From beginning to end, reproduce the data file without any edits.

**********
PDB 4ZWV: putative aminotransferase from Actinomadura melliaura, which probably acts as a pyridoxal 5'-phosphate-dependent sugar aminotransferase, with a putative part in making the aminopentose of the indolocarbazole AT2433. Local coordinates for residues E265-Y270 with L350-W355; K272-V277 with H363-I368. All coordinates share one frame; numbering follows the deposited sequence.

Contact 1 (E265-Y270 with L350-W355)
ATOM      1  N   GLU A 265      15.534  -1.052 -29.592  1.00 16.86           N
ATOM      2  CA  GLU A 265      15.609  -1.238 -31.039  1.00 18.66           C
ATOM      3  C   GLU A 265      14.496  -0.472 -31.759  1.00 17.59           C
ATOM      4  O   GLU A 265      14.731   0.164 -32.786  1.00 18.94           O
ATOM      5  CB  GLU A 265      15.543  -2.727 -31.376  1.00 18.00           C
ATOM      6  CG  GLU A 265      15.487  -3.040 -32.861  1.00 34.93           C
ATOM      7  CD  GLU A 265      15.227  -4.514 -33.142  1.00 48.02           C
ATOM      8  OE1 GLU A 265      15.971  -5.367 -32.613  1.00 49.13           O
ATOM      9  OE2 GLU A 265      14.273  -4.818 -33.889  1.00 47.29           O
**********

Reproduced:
PDB 4ZWV: putative aminotransferase from Actinomadura melliaura, which probably acts as a pyridoxal 5'-phosphate-dependent sugar aminotransferase, with a putative part in making the aminopentose of the indolocarbazole AT2433. Local coordinates for residues E265-Y270 with L350-W355; K272-V277 with H363-I368. All coordinates share one frame; numbering follows the deposited sequence.

Contact 1 (E265-Y270 with L350-W355)
ATOM      1  N   GLU A 265      15.534  -1.052 -29.592  1.00 16.86           N
ATOM      2  CA  GLU A 265      15.609  -1.238 -31.039  1.00 18.66           C
ATOM      3  C   GLU A 265      14.496  -0.472 -31.759  1.00 17.59           C
ATOM      4  O   GLU A 265      14.731   0.164 -32.786  1.00 18.94           O
ATOM      5  CB  GLU A 265      15.543  -2.727 -31.376  1.00 18.00           C
ATOM      6  CG  GLU A 265      15.487  -3.040 -32.861  1.00 34.93           C
ATOM      7  CD  GLU A 265      15.227  -4.514 -33.142  1.00 48.02           C
ATOM      8  OE1 GLU A 265      15.971  -5.367 -32.613  1.00 49.13           O
ATOM      9  OE2 GLU A 265      14.273  -4.818 -33.889  1.00 47.29           O